RWJ Hamilton’s 15/30 program, which guarantees that patients will see a nurse within 15 minutes and a doctor within 30 minutes of entering the emergency room, has improved patient satisfaction from 85 percent in 2001 to 90 percent in 2004. From 1999 to 2003, emergency room patient volume doubled.
Inpatient satisfaction with nursing and nursing courtesy improved from 70 percent in 1999 to more than 90 percent in 2004.
Employee satisfaction with benefits rose from nearly 30 percent in 1999 to slightly above 90 percent in 2003, satisfaction with leadership increased from 90 percent in 1999 to 100 percent in 2003 and satisfaction with employee participation in decisions increased from 40 percent in 1999 to 90 percent in 2003.
Robert Wood Johnson University Hospital, of Hamilton, New Jersey, provides health care to 350,000 people annually. It’s New Jersey’s fastest-growing hospital and has steadily improved its market share, led by the cardiology, surgery and oncology units. The hospital has implemented an excellence program that all employees are required to uphold, maintains a customer survey database that monitors customer feedback, and uses an organizational performance measurement system to track daily performance and key indicators, which are reviewed weekly by senior leaders, monthly by department managers and quarterly by all employees. Deborah Baehser, vice president for patient care services, discusses the hospital’s 2004 Baldrige win.
How did you make the decision to pursue a Baldrige Award?
Baehser: We don’t look at it as pursuing an award. This is a continual pursuit for quality improvement and performance excellence. RWJ Hamilton adopted the Baldrige criteria for performance excellence, recognizing the business value of the Baldrige framework and application process.
: What kind of process and/or quality management philosophy does the hospital follow? How well does it mesh with the Baldrige criteria?
Baehser: Our quality management philosophy is based on continuous quality improvement utilizing the plan-do-check-act methodology. It’s aligned with the Baldrige criterions of leadership commitment to performance excellence; having a systematic strategic planning process; deployment and integration throughout the organization; aligning with our mission, vision and values; and measuring effectiveness.
How did the Baldrige evaluation change your processes?
Baehser: In the continuous cycle of evaluating our effectiveness, we review our existing key processes to see if they fit with our mission, vision and values; support critical success factors; and meet the needs of all our customers, whether they are patients, employees or our community.
You guarantee that emergency room patients will be seen by a nurse within 15 minutes, and by a doctor within 30 minutes. This implies that the hospital has linked good quality with prompt patient care. How did this philosophy evolve?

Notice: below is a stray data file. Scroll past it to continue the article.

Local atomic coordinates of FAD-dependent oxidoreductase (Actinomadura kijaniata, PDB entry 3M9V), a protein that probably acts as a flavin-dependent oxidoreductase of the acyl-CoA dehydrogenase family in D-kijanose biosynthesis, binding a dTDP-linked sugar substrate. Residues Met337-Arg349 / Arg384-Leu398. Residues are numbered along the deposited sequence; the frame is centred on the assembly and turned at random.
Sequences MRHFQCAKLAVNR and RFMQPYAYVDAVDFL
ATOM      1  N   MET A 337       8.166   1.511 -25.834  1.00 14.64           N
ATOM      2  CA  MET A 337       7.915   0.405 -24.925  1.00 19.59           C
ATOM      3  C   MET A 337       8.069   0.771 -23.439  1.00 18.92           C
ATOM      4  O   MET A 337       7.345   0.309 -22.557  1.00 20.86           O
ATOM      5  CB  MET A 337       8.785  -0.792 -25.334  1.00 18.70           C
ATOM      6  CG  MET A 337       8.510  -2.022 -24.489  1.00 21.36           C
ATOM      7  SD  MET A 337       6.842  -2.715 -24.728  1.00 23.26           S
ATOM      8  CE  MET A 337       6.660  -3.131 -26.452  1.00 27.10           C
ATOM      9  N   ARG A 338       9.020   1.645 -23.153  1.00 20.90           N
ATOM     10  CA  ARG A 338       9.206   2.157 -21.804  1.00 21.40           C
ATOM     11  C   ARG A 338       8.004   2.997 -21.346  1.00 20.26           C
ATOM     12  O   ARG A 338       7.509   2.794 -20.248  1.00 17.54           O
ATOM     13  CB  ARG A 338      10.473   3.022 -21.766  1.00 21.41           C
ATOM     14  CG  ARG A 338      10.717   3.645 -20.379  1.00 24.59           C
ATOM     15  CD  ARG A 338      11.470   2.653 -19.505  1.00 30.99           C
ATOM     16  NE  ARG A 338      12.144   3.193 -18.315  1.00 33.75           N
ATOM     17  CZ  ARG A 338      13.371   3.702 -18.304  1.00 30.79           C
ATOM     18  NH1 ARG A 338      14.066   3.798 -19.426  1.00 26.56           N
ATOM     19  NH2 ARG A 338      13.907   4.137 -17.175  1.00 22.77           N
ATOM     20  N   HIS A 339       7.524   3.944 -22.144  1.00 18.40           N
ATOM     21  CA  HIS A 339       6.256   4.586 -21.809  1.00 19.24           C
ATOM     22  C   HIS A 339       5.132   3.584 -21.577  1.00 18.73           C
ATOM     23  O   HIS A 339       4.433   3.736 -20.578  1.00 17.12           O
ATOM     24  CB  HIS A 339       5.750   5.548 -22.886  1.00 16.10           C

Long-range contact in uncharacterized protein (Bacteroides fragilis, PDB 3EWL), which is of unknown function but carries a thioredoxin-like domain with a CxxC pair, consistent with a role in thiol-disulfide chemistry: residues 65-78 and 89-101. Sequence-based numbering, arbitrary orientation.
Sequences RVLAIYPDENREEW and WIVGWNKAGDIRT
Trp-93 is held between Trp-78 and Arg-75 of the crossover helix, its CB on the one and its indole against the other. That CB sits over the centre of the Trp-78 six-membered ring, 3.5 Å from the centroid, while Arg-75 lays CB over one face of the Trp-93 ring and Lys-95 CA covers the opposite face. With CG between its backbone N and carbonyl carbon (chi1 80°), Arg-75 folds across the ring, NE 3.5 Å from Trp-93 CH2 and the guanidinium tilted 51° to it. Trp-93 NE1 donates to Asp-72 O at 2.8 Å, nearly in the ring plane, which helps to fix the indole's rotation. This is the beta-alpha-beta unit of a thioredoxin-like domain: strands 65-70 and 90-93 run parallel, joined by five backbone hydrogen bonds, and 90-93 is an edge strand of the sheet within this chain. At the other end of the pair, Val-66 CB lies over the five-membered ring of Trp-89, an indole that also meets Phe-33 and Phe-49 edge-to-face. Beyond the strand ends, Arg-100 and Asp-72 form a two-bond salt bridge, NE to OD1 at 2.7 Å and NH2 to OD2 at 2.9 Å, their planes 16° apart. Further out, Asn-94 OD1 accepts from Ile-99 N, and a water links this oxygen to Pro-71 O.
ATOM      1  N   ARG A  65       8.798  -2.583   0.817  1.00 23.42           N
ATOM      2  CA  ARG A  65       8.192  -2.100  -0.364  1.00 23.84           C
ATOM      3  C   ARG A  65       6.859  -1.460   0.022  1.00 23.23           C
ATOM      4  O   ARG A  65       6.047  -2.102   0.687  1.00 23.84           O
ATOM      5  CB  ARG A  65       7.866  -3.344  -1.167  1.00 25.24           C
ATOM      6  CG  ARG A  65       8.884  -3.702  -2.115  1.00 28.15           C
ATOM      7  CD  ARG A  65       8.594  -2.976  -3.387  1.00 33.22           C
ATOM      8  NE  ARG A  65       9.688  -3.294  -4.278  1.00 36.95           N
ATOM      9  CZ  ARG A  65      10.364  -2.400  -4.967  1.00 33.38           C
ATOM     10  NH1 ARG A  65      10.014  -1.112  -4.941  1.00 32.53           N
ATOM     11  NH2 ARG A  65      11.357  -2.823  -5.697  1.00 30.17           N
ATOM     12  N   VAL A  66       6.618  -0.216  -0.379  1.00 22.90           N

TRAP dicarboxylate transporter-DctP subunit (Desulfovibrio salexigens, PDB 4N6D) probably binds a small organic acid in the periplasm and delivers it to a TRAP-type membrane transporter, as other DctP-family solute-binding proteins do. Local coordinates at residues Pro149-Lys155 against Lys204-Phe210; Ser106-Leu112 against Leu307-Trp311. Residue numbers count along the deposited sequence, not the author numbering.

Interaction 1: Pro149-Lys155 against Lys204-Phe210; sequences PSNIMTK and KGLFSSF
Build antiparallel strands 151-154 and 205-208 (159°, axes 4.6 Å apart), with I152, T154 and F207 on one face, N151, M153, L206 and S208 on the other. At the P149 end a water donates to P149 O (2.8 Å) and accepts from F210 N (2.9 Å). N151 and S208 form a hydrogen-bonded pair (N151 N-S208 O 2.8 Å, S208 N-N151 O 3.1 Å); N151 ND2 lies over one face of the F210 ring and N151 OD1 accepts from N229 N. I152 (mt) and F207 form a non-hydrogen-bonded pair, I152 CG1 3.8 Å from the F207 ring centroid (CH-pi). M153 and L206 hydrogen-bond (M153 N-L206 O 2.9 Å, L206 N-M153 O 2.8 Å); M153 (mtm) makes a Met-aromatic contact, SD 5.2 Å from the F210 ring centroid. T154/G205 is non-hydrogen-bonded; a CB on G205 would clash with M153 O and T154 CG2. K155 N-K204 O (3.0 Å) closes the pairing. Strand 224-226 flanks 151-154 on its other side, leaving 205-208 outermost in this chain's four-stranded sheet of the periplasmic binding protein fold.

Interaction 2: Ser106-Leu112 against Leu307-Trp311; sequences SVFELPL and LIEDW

Baehser: In order to meet patients’ requirements of receiving timely, effective, efficient and evidenced-based care, RWJ Hamilton implemented the 15/30 service guarantee. An interdisciplinary team, which included representatives from ancillary departments, nursing leadership, staff, physicians and senior leaders, was created to develop and implement the program. During the planning stages, the team identified technology needs, and recommended process redesigns and facility renovations to successfully implement 15/30 throughout the organization. In collaboration with physicians, evidence-based guidelines were developed, implemented and monitored to ensure the same optimum level of quality care to all patients.
Have the hospital’s goals changed because of its Baldrige win?
Baehser: Our goals have changed, not necessarily from receiving the award, but because of our adoption of the Baldrige framework. We’ve been able to successfully balance our short- and long-term objectives and develop human resource, finance and technology plans to support these objectives.
How important were your feedback reports?
Baehser: The feedback reports we received provided a platform for moving us to a higher standard. They offer an in-depth, objective perspective into opportunities for improvement and the strengths of the organization. We look at our opportunities for improvement as gifts, and from them we are able to develop actionable plans to strengthen our organization as a whole.
What advice would you give to a company just starting the Baldrige process?
Baehser: Begin the process by doing an internal self-assessment. Start at the state level and stay the course. The business value of the Baldrige framework has been proven across industries as a balanced approach that leads to exceptional results in finance, customer satisfaction and quality outcomes.
Was it difficult to get your management team and/or rank-and-file employees excited about the Baldrige process?
Baehser: Leadership commitment is the key to successful cultural transformation. It’s a continuous process of improvement by reinforcement through role-model behavior, and open and active communication and participation organizationwide.
As it relates to health care, where do you think the quality movement is headed?
Baehser: There’s a cultural shift of the quality movement within health care toward a more standardized, systematic approach to provide evidence-based, error-free care that exceeds customer requirements.
Laura Smith is Quality Digest’s assistant editor.